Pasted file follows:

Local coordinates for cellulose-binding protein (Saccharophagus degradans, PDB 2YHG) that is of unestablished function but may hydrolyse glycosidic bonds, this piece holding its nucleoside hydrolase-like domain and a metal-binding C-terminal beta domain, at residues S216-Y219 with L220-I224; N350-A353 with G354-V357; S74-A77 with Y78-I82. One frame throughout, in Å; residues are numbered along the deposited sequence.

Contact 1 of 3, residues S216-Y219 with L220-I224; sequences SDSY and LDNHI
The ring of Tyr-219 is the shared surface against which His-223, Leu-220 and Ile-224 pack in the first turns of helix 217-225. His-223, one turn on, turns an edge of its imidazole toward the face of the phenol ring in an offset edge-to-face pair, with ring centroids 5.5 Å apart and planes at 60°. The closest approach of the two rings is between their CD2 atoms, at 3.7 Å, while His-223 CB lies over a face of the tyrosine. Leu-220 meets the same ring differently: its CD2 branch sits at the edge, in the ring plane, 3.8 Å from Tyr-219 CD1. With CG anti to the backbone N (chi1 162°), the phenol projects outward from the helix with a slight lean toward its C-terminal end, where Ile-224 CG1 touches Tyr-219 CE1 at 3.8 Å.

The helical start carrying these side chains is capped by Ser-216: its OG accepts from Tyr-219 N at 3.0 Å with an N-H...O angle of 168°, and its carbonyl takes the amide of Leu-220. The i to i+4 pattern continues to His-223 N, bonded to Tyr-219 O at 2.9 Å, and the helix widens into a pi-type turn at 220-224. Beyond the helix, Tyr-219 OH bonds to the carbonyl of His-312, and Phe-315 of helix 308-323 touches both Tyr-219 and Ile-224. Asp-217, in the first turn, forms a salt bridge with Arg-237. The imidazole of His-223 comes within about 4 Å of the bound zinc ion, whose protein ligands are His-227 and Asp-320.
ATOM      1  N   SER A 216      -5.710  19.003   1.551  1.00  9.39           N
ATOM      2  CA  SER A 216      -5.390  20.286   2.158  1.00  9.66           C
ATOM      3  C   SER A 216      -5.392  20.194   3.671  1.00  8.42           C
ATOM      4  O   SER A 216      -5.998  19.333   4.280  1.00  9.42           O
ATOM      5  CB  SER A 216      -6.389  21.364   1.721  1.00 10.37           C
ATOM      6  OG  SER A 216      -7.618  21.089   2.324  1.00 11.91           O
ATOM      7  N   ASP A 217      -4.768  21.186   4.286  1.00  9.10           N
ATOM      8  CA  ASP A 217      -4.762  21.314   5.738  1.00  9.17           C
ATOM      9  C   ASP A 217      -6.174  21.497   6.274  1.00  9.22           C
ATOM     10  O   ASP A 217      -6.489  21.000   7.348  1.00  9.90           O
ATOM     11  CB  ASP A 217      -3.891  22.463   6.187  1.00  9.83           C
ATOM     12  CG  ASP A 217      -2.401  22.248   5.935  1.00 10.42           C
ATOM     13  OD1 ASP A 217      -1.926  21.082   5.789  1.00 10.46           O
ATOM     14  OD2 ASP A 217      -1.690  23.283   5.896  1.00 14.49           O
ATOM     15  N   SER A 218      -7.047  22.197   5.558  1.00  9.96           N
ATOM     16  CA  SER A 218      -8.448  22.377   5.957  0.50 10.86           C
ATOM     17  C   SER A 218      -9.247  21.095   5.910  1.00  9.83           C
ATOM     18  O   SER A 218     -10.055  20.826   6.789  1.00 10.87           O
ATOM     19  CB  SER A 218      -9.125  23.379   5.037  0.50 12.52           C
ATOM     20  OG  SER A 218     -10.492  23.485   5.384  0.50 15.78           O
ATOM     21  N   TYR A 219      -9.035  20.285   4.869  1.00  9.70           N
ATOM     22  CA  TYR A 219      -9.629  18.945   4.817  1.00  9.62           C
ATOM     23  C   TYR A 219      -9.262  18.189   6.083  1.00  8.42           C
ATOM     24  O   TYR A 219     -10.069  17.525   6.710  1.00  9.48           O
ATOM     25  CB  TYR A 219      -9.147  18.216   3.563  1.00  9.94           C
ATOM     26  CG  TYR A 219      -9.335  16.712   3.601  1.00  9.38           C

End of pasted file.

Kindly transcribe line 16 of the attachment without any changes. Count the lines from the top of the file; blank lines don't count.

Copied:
ATOM     12  CG  ASP A 217      -2.401  22.248   5.935  1.00 10.42           C